Matias Quetglas is a figurative painter belonging to the group of Spanish realists born in the postwar period. He made his first exhibition at the age of eighteen in his hometown. Then he moved to Madrid where he entered the School of Fine Arts.
In the seventies he began to exhibit in different Spanish and European cities, such as Madrid, Oviedo, Paris and Stockholm. And in the eighties he began a series of trips to Italy that served him to learn about classical painting and deepen his pictorial techniques.
In his early works, Quetglas's style is related to different currents of realism such as hyper-realism, magical realism and surrealism. In that beginning his compositions are inspired by the human figure that begins to acquire an important presence, which later will be one of his most recurrent themes.
In the eighties he began a series of self-portraits of a painter and a model. In the last works of this stage it is frequent that the same painter and the same model appear, who seems to be his wife, Maria Antonia. In this way, the painter shows his world, his life in the studio and his different plastic experiences.
Immediate reality is replaced by imaginary landscapes and models where the artist's environment is no longer the protagonist. The naked figure of the woman begins to appear with the sense of representing harmony and understanding, for him it is a transposition of humanism, of teaching human nature in a spiritual sense.
The profile of these figures take a Greek canon, as they are reminiscent of the classical tradition. Another theme within this period are intertwined couples, such as the Gran escen pasional (1984) and Conversa amorosa (1985). Thus, the figure is used to capture human relationships such as hatred, love and passion. At the end of the eighties, being true to this style, couples on the beach and bathers were frequent, who also appeared in the nineties. It is then, when he transforms reality into a suggestive vision surrounded by a metaphysical atmosphere full of allusions and symbols of its environment.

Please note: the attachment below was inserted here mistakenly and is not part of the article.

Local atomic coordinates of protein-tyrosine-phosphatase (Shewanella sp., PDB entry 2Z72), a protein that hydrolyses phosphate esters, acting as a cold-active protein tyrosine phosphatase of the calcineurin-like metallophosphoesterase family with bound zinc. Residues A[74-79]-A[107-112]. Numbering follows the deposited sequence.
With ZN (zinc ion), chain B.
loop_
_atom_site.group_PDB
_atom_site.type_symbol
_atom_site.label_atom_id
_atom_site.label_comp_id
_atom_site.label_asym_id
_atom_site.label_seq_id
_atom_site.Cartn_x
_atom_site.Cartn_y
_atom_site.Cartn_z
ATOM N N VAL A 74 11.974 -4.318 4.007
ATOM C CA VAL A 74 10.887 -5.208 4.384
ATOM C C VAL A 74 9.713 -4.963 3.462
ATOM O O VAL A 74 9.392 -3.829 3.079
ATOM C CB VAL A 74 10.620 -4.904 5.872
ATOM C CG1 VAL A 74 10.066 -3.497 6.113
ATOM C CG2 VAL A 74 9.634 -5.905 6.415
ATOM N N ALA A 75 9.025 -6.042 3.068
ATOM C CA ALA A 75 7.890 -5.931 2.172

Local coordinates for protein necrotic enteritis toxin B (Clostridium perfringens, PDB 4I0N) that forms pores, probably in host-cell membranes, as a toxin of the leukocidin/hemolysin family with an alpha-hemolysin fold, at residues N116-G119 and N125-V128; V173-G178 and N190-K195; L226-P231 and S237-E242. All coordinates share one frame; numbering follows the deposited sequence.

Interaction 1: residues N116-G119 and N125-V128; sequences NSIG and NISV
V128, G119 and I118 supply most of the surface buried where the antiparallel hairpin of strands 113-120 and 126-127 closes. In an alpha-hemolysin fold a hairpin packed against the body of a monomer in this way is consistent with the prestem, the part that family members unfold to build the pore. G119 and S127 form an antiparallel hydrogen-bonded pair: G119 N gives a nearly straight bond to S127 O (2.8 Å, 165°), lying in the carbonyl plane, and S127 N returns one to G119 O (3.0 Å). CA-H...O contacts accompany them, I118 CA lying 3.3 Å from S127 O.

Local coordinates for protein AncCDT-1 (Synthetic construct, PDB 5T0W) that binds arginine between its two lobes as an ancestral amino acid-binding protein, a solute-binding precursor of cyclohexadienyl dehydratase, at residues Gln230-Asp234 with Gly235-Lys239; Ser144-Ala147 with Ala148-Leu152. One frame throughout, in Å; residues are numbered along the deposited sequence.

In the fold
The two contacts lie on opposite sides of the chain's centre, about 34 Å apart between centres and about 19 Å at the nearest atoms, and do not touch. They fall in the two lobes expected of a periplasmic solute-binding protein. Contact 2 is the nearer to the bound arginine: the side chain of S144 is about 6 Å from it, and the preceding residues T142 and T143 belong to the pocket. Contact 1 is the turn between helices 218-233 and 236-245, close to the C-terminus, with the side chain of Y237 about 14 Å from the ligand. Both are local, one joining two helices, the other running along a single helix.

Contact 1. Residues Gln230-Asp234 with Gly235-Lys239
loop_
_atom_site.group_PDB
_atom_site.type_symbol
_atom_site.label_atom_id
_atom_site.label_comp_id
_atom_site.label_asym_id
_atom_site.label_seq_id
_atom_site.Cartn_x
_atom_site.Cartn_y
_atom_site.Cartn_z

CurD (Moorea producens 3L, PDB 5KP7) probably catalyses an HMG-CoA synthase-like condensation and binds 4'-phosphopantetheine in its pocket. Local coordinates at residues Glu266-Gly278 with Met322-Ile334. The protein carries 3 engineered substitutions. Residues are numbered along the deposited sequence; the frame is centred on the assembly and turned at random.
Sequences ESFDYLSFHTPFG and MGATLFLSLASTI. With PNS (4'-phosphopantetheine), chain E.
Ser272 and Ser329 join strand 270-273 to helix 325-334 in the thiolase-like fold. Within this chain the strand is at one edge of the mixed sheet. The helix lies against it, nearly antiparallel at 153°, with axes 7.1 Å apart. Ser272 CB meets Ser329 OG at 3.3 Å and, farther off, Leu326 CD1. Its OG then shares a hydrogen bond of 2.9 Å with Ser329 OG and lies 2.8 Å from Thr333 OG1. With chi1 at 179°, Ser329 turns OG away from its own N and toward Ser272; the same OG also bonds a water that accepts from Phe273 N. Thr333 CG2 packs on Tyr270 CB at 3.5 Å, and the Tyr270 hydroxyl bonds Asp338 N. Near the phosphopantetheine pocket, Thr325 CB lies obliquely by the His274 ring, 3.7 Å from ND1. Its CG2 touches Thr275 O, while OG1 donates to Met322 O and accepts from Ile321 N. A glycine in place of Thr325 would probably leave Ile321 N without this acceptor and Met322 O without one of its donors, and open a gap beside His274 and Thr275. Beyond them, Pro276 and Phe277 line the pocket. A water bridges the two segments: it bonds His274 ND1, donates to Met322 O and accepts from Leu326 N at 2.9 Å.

A very important stage in his career is when his great interest in the human body leads him to sculpture. His style is known for the exaggeration of the volume of large bodies and figures, he defines the contour and volume with great freedom, which sometimes causes the figures to acquire some disproportion. He used very characteristic colors such as green and yellow between 1995 and 2005. During this period he lived in Italy, where he ended up being influenced by Renaissance and Baroque painting.
A very outstanding sculpture is the bronze Tors Mític (1985) and Gran cap de freixe (1994) following the classical canons. His last monumental sculpture that he made in Menorca is Talia that is located outside the Teatro Principal of Maó. It represents a female figure, with two theatrical masks in hand, one represents tragedy and the other the comedy.
- “Autorretrato”, drypoint on plastic, 1981.Courtesy of the artist.